The Looking Glass

The Looking Glass

The Department of Psychology

Academic Freedom

William W. Brickman and Sidney Hook
Microsoft (R) Encarta.
Copyright (c) 1994 Microsoft Corporation.
Copyright (c) 1994 Funk & Wagnall's Corporation.

Academic Freedom, right of teachers and research workers, particularly in colleges and universities, to investigate their respective fields of knowledge and express their views without fear of restraint or dismissal from office. The right rests on the assumption that open and free inquiry within a teacher's or researcher's field of study is essential to the pursuit of knowledge and to the performance of his or her proper educational function. At present this right is observed generally in countries in which education is regarded as a means not only of inculcating established views but also of enlarging the existing body of knowledge. The concept of academic freedom implies also that tenure of office depends primarily on the competence of teachers in their fields and on their acceptance of certain standards of professional integrity rather than on extraneous considerations such as political or religious beliefs or affiliations.

History

The concept and practice of academic freedom, as recognized presently in Western civilization, date roughly from the 17th century. Although academic freedom existed in universities during the Middle Ages, it signified at that time certain juristic rights, for example, the right of autonomy and of civil or ecclesiastical protection enjoyed by the several guilds that constituted a studium generale, or universitas (COLLEGES AND UNIVERSITIES). Before the 17th century, intellectual activities at universities were circumscribed largely by theological considerations, and opinions or conclusions that conflicted with religious doctrines were likely to be condemned as heretical. In the late 17th century the work of such men as the English philosophers John Locke and Thomas Hobbes helped pave the way for academic freedom in the modern sense. Their writings demonstrated the need for unlimited inquiry in the sciences and for a general approach to learning unimpeded by preconceptions of any kind. Neither Locke nor Hobbes, however, defended unlimited academic freedom. The German universities of Halle and Göttingen, founded in 1694 and 1737, respectively, were the first European universities to offer broad academic freedom, with few lapses, from their inception. The University of Berlin, founded in 1810, introduced the doctrine of Lehr- und Lernfreiheit ("freedom to teach and study") and helped to strengthen Germany's position as the leader of academic freedom in the 19th century. In the 18th and 19th centuries, universities in Western Europe, Great Britain, and the United States enjoyed increasing academic freedom as acceptance of the experimental methods of the sciences became more widespread and as control of institutions by religious denominations became less rigorous. In Great Britain, however, religious tests for graduation, fellowships, and teaching positions were not abolished until late in the 19th century.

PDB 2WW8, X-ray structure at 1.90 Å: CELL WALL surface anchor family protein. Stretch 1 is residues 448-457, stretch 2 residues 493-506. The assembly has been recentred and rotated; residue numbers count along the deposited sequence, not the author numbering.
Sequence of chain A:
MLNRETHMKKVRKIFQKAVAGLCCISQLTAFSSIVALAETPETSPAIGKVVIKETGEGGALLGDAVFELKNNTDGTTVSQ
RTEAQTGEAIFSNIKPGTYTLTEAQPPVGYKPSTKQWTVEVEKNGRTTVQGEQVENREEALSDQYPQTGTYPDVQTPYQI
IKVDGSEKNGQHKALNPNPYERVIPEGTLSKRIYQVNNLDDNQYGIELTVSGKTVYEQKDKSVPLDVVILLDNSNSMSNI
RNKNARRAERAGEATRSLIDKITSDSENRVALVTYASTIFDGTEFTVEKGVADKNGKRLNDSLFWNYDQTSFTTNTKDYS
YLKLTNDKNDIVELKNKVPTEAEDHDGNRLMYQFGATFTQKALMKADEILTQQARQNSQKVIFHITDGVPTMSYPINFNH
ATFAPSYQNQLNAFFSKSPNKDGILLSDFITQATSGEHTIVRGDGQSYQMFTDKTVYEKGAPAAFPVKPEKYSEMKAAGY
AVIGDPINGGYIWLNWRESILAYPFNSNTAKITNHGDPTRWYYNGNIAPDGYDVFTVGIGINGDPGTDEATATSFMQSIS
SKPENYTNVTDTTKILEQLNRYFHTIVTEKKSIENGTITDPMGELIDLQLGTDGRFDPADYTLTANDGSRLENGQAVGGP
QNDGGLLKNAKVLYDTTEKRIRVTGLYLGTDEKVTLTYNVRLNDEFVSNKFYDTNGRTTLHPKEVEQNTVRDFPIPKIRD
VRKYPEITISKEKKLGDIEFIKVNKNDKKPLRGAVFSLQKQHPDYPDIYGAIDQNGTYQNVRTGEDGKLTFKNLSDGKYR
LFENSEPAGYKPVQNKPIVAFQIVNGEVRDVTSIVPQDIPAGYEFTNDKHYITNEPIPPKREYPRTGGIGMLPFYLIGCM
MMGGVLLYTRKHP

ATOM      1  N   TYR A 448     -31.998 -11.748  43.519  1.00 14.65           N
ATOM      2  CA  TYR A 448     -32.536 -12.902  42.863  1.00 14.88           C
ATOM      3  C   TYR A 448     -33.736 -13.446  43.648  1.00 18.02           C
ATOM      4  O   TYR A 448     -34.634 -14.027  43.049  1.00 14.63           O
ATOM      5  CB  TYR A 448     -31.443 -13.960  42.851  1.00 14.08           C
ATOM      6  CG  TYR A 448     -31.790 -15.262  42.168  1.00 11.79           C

To be continued in the next issue...


Prepared bymroffe@calstatela.edu

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